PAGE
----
8. 8. P a g e 8 A r ti s a n s E B R U - T V S p e c i a l F e a t u r e N e w W a v e G o t h i c The basic premise of our New Wave Gothic line is to blend Gothic, Renaissance, Jacobean, Elizabethan, and perhaps a touch of mission influence to develop synergy between modern function and classic form integrating seamlessly into a Tudor home, a wine cellar, a castle, a poker room, tavern, or even a cabin or timber frame home. This line is the essence of new antiques; handmade, far from rustic, yet with obvious age and maturity, not overly distressed or beaten down. Our goal is to maintain the substantial appearance of Gothic origin, providing no doubt the piece will outlast us all, while mitigating the excessive mass of solid wood with elegant fretwork and subtle ornamentation. The Renaissance age introduced steel tools, greatly advancing the capabilities of furniture makers and carvers in the realm of joynery and carving. During this period the mortis and tenon joint was mainstreamed, tracery evolved into an art form, and extensive hand carving adorned the objects of royalty and wealth, not to mention the domination of artistic wood and stone work in churches throughout Europe. This time the commission was for a full size dining table. (shown below) The scale went up just slightly from the credence table (shown right) to seat at least ten people comfortably, twelve if your guests are willing to get to know each other intimately! This project centered around tracery panels (fretwork) mimicking the geometric shapes common in church windows, arches, trefoils, & quatrefoils. The mathematical symmetry used to develop tracery designs created a unique opportunity to interact with our client, who just happened to have a Princeton University Degree in Physics with a strong foundation in math. Artisans developed a scalable format of this design, and it is now available to suit the specifications of tables, desks, doors, wainscoting, headboards, and other custom pieces. To View our New Wave Gothic Portfolio Click Here Photo by Tom Clark Photos by Henry Schweber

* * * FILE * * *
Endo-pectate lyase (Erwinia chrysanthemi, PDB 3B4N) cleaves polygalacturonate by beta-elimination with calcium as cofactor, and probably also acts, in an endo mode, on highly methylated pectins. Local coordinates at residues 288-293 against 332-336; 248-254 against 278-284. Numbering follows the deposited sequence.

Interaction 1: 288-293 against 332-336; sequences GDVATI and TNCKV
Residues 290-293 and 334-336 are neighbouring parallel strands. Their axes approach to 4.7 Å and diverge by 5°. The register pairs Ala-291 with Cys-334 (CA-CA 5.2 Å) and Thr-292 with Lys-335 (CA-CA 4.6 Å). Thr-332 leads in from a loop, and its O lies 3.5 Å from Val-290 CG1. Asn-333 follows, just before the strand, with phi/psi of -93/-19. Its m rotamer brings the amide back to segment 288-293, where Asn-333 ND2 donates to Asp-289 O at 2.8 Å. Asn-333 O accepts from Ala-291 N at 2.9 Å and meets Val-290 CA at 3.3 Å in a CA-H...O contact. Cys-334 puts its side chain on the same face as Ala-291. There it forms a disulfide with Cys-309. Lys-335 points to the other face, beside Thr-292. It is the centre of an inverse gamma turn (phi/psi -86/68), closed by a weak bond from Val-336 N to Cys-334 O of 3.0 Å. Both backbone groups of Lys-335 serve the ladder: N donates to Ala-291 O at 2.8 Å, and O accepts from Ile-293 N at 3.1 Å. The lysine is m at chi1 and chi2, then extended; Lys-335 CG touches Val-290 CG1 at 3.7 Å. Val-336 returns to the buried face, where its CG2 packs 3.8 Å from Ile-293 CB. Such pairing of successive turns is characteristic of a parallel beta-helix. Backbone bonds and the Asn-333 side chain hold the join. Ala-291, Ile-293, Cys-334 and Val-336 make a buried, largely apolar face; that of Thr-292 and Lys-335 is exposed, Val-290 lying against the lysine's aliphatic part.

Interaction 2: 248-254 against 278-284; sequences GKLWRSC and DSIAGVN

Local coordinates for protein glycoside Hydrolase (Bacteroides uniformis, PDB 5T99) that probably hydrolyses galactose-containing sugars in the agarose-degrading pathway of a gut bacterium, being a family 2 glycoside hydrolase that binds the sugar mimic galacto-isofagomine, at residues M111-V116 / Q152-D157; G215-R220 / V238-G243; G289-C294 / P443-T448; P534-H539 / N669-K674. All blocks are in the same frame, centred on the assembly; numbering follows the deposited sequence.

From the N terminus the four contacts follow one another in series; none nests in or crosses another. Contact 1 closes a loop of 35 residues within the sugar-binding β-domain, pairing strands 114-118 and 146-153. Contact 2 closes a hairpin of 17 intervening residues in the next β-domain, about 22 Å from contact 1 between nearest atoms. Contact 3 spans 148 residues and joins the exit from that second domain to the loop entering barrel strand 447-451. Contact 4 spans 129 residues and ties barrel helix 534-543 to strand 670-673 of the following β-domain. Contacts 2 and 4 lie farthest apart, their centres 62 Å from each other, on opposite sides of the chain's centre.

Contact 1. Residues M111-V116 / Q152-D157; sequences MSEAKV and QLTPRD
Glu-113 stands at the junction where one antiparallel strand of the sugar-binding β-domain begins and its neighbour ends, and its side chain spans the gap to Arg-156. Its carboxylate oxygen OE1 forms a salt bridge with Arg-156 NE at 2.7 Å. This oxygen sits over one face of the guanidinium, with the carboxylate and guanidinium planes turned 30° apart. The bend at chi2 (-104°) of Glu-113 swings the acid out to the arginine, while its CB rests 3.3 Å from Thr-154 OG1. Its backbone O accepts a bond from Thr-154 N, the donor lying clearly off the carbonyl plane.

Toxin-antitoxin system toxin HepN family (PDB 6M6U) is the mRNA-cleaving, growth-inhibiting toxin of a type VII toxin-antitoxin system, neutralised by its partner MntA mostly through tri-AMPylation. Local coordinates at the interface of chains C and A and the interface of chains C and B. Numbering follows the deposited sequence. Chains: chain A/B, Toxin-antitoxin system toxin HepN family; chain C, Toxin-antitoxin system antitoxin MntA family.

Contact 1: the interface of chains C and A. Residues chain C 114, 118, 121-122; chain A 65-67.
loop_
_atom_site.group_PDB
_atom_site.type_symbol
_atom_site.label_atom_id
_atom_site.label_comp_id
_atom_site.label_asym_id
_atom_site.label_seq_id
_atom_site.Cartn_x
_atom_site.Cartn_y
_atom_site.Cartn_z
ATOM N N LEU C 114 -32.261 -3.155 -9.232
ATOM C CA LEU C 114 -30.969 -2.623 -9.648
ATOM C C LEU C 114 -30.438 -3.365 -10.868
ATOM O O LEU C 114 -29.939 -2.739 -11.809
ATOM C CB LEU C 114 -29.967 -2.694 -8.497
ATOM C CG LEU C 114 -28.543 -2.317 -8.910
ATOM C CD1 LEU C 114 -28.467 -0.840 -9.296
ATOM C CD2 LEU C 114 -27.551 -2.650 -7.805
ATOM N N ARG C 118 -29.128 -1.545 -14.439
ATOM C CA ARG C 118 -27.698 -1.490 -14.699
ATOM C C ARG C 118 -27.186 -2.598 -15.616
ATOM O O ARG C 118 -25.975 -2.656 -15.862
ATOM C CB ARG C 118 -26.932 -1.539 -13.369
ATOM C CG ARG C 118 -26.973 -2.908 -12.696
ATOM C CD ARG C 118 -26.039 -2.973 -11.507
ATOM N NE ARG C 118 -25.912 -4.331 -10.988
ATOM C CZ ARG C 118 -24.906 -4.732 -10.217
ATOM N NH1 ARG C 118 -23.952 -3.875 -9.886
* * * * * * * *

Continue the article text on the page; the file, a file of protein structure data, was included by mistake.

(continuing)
9. 9. P a g e 9 A r ti s a n s E B R U - T V S p e c i a l F e a t u r e H i g h p o i n t R i d g e — R a m C a r v i n g Artisans of the Valley specializes in wildlife carvings, featured on our “Blank Canvas” debut is a carving based on Lora S. Irish’s “High Point Ridge.” The original carving happens to be one of Eric’s first wildlife carvings. The carving was replicated in stages for the filming day to provide a time lapse example of the process from start to finish. Artisans can develop a variety of wildlife carvings as stand alone artwork or to be incorporated into furniture or into architectural features. The original ram carving is Eric’s first attempt at wildlife art; of course this was completed under Stanley’s watchful eye with an assortment of direction and admittedly a few corrections! The project served as the start of what now continues as lifelong pursuit to become an accomplished master wildlife carver. Click Here For more examples of Artisans’ Wildlife Carvings Photo by Henry Schweber Photo by Henry Schweber